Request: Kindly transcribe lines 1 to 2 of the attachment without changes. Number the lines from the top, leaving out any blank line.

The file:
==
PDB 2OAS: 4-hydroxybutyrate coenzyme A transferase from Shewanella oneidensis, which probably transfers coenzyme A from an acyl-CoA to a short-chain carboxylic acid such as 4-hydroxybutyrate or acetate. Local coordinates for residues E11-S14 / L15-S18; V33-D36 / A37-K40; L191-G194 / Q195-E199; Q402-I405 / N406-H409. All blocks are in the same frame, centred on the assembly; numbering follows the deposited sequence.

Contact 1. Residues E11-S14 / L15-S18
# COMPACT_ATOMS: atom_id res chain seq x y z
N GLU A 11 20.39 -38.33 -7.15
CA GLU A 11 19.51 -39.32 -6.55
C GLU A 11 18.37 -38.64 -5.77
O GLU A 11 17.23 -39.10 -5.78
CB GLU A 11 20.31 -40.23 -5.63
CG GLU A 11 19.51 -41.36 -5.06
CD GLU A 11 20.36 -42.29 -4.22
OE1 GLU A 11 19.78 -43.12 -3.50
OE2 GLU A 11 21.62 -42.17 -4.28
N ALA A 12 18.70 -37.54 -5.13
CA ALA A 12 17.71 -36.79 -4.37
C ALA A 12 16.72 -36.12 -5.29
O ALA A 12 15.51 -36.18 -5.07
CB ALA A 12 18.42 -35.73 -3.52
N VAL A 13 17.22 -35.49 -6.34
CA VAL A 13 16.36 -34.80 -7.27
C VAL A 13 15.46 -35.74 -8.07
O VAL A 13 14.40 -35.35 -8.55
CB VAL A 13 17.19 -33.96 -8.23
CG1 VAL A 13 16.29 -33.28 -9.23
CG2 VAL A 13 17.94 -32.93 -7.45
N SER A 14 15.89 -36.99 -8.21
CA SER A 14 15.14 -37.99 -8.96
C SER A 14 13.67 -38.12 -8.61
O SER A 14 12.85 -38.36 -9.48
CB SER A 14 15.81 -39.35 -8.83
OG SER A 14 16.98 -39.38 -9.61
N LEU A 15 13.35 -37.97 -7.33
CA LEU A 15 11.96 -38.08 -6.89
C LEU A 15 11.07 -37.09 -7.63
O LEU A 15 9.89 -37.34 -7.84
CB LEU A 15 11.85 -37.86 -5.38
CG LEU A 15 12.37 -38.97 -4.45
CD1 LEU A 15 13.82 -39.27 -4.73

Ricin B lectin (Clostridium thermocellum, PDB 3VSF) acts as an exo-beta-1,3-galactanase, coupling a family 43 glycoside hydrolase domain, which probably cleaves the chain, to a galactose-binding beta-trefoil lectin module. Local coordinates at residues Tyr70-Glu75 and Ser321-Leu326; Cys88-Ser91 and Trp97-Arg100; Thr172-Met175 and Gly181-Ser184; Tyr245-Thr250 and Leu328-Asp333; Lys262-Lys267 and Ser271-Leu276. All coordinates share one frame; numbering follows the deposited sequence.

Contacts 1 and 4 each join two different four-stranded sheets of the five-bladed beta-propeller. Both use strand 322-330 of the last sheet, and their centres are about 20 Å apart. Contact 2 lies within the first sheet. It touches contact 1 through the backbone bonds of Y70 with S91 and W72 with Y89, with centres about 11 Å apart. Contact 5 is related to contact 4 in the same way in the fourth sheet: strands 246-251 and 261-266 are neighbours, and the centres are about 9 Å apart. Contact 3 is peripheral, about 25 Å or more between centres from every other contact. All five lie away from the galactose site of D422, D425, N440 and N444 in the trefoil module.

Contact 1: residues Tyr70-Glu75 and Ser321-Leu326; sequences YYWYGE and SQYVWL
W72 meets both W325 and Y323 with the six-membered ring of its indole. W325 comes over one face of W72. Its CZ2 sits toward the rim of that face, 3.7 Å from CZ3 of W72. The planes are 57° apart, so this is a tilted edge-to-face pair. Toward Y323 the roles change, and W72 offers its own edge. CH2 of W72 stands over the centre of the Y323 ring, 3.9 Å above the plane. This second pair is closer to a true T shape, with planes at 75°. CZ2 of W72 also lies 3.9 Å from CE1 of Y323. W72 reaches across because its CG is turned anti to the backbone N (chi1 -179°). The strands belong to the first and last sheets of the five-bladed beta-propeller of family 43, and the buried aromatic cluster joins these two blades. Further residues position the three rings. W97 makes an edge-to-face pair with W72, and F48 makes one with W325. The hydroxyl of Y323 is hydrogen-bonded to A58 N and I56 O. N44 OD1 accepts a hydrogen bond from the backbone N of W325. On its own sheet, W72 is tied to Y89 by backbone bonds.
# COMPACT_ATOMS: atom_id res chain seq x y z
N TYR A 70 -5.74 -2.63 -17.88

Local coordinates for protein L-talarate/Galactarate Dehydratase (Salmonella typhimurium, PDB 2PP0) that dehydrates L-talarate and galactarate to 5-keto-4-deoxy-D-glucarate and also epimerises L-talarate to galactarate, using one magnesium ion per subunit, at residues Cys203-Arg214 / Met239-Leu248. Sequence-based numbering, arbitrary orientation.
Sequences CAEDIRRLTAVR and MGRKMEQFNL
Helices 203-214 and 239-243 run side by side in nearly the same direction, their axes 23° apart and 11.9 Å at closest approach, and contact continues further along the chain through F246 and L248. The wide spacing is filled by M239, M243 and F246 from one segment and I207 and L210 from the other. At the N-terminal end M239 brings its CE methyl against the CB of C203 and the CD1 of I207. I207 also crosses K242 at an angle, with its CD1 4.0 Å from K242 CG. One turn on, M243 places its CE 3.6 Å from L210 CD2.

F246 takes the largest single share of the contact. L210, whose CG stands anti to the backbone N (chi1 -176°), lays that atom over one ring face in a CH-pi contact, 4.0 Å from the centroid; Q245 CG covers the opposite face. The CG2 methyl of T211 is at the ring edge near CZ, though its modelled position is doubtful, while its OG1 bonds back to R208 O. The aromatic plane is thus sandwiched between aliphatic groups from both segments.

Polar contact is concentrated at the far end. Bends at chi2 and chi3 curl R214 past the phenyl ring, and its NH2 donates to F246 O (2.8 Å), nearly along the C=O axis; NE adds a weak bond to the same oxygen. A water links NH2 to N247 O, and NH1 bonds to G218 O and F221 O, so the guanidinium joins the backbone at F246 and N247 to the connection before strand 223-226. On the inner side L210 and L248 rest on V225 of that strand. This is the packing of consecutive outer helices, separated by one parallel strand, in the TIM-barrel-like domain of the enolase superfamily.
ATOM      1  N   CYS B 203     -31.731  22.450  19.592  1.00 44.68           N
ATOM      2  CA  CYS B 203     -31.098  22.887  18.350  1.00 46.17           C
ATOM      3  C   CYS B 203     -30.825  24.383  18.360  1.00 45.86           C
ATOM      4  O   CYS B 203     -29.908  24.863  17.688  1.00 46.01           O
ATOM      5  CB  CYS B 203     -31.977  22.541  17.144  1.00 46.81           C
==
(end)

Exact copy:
PDB 2OAS: 4-hydroxybutyrate coenzyme A transferase from Shewanella oneidensis, which probably transfers coenzyme A from an acyl-CoA to a short-chain carboxylic acid such as 4-hydroxybutyrate or acetate. Local coordinates for residues E11-S14 / L15-S18; V33-D36 / A37-K40; L191-G194 / Q195-E199; Q402-I405 / N406-H409. All blocks are in the same frame, centred on the assembly; numbering follows the deposited sequence.

Contact 1. Residues E11-S14 / L15-S18